Columbia River

WaveCrawler

New member
I know exactly where those were caught. Been fishing that stretch for years... We're those suspended or on the bottom?
 

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00Swede

Member
I am usually trolling plugs in 12 to 20 feet of water there. The #6 and #7 Berkley Flicker Shad's, So likely pretty close to bottom and coming up a bit to grab the plug in the deeper zones. i think I'm getting 12 to 16 feet deep trolling those. Bumping the bottom occasionally.
I haven't been doing as well on my last outings though. I think a bottom walker or jig in the 20 to 30' water in that area might do better. I am marking some fish on the edges at that depth but don't know for sure what they are and haven't been out recently to try it.
 

WaveCrawler

New member
Yeah... Tuff time of year for the eyes. There's just way to much forage in the river. That's why the the last three trips were almost exclusively bass trips.
I've been doing some research to help target eyes this time of year. it's hard to get good info cnsidering most guys seem to be fishing the northern lakes, not full current imppundments.
As near as I understand it... Because of the juvenile shad in the river right now, I should be working the diurnal movements of the shad schools.
 

WaveCrawler

New member
So... O did go out the other day. It was a beautiful morning! Tried for some walleye but switched over to bass. Caught some but not as many as I could have. Got a couple nice pics though!
 

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Admin

Admin
Effective Saturday September 19 through Thursday December 31, 2020, retention of Chinook and Coho salmon is allowed in the mainstem Columbia River from Buoy 10 to the Highway 395 Bridge near Pasco, WA. All Coho retained downstream of the Hood River Bridge must be hatchery-origin. All steelhead must be released. The daily adult bag limit is two salmon of which only one may be a Chinook. All other permanent regulations remain in effect.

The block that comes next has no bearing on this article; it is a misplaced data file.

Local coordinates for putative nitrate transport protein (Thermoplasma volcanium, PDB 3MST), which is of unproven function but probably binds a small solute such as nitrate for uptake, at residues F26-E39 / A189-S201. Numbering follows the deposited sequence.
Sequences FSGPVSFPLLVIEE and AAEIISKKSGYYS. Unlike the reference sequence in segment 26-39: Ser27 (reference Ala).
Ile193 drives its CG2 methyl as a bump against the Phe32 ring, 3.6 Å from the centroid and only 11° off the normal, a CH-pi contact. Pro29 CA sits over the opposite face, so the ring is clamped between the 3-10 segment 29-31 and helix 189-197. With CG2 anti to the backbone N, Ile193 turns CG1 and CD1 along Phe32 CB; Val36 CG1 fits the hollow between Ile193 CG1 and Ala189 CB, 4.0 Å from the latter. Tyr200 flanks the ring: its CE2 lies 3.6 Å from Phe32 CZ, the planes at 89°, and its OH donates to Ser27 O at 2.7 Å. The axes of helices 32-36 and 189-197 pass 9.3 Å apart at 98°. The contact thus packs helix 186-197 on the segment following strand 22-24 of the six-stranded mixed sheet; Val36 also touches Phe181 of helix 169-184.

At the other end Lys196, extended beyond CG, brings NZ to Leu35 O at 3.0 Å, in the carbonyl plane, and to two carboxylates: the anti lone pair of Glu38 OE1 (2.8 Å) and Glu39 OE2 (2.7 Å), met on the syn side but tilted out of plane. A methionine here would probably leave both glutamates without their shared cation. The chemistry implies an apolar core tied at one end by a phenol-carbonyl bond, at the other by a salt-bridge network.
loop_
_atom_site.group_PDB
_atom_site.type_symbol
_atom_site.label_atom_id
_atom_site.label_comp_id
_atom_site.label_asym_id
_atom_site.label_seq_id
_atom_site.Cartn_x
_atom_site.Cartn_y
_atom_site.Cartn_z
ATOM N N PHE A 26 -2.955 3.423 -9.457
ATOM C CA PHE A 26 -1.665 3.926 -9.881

The Guides Forecast
 
Metro anglers are still in hot pursuit of mainstem Columbia fall Chinook. Despite lots of good fishing still to come, catches remain sporadic as the sport fleet is still competing with the commercial fleet for successful days. It’s been a robust return, with the run size upgraded 18% higher than the pre-season forecast. Coho numbers at Bonneville are nearly double what managers expected. Spinners and 360 flashers continue to take the most fish, but super baits and plug cut imitators are accounting for strikes as well.

Anglers will get another 3 days of opportunity for keeper sturgeon between 44″ and 50″ in length. September 26th, 29th and October 3rd will offer anglers another chance at some quality fish. Lower than anticipated success rates and effort have enabled the additional opportunity if that’s any indication on how we think the fishery will perform.
 

Don Fischer

New member